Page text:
Mapping the Birth and Growth of the Universe
University of KwaZulu-Natal
Taking advantage of the finite speed of light, cosmologists directly observe the universe throughout its life cycle. Maps of the cosmic microwave background give us a snapshot from just 400,000 years after the big bang. Detailed studies of these maps have revolutionized cosmology, transforming it into a precision science. Future observations are expected to measure the mass of the neutrino, including distinguishing between normal and inverted mass heirarchies.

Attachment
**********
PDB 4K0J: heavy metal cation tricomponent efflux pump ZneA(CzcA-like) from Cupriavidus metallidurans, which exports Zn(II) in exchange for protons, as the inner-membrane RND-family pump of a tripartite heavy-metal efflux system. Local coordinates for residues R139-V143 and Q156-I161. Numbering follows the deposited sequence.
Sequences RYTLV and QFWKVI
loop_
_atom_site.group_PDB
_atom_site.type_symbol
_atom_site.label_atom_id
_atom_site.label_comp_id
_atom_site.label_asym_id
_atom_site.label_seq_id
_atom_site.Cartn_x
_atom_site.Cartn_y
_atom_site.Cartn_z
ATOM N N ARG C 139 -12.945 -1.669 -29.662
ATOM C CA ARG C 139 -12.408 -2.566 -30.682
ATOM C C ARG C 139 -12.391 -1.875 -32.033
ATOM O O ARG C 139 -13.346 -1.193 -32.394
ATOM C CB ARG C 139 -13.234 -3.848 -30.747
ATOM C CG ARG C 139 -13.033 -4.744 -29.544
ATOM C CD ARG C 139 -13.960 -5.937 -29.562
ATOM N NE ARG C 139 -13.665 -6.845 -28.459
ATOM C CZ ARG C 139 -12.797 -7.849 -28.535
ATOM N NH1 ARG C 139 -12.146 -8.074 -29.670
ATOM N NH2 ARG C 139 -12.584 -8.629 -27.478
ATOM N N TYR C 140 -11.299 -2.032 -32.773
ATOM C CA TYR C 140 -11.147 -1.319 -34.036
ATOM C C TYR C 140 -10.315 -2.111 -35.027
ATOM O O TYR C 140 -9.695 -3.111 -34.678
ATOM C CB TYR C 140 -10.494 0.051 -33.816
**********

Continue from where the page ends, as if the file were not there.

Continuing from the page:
Developments in electronics have put us on the verge of similar breakthroughs in radio astronomy where we will soon see the imprint of the birth of the first stars, and map out the adolescent universe as dark energy begins to dominate. These seemingly disparate phases of the universe are united by their need to understand large amounts of data at better than a part per thousand. I give an overview of experiments studying these phases of the universe, present some of what we hope to learn, and discuss the data challenge.
|Date: ||Wednesday, 1 February 2017|
|Where: ||McGill University|
| ||Ernest Rutherford Physics Building, R.E. Bell Conference Room (room 103) |
|Contact: ||Kelly Lepo|